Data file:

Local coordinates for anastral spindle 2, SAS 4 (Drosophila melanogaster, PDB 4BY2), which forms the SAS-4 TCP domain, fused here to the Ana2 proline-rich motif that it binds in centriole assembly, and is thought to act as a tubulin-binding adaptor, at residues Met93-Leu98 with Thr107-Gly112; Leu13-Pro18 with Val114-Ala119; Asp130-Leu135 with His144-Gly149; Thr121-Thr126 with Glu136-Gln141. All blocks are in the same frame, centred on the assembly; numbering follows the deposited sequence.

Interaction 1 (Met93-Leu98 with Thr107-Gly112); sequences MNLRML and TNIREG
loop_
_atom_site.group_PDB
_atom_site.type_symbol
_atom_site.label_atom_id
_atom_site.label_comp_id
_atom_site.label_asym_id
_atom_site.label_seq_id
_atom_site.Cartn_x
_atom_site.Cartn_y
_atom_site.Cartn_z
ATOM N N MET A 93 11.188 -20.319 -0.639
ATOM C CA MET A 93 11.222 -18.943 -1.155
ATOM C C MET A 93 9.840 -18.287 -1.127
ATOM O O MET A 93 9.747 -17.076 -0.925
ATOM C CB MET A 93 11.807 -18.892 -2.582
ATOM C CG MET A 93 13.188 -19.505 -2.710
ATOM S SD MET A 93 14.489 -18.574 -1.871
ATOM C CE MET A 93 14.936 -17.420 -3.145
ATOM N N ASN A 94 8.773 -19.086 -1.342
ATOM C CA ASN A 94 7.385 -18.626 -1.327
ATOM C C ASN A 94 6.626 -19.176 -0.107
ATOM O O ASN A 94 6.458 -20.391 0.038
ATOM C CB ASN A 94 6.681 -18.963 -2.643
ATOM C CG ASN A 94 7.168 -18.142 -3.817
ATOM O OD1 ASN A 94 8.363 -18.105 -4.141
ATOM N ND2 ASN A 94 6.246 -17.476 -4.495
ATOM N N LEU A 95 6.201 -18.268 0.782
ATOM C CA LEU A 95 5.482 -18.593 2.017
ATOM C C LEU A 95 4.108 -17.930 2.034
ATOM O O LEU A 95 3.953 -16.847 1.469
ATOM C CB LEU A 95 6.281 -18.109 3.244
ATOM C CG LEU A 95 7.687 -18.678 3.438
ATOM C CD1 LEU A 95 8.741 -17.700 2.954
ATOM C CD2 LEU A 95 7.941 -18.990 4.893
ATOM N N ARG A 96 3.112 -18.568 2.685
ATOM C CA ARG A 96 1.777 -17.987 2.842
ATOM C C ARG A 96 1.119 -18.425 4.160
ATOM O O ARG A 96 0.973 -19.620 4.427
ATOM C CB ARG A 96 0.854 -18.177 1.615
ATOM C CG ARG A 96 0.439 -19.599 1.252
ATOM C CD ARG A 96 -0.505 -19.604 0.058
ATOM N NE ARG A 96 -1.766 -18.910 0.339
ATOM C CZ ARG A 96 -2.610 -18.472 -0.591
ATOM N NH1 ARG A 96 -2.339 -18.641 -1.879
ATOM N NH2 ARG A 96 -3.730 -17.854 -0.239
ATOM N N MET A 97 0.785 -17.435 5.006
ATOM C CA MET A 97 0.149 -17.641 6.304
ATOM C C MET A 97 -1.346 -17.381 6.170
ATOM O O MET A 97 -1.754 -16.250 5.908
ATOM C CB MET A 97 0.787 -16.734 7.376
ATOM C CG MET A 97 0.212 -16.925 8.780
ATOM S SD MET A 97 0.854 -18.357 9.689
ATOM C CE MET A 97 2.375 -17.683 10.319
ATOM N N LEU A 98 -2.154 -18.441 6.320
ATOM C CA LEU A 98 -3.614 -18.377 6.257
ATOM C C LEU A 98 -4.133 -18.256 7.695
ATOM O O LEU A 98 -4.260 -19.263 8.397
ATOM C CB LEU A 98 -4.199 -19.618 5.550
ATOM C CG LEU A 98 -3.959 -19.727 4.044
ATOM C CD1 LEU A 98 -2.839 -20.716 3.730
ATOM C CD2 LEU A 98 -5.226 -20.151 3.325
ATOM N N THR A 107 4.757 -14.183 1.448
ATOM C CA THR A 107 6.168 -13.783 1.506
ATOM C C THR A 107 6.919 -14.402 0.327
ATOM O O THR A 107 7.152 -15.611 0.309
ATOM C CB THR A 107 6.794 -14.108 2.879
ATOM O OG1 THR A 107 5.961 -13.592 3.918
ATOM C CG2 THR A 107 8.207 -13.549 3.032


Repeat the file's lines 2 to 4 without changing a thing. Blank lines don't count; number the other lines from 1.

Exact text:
Interaction 1 (Met93-Leu98 with Thr107-Gly112); sequences MNLRML and TNIREG
loop_
_atom_site.group_PDB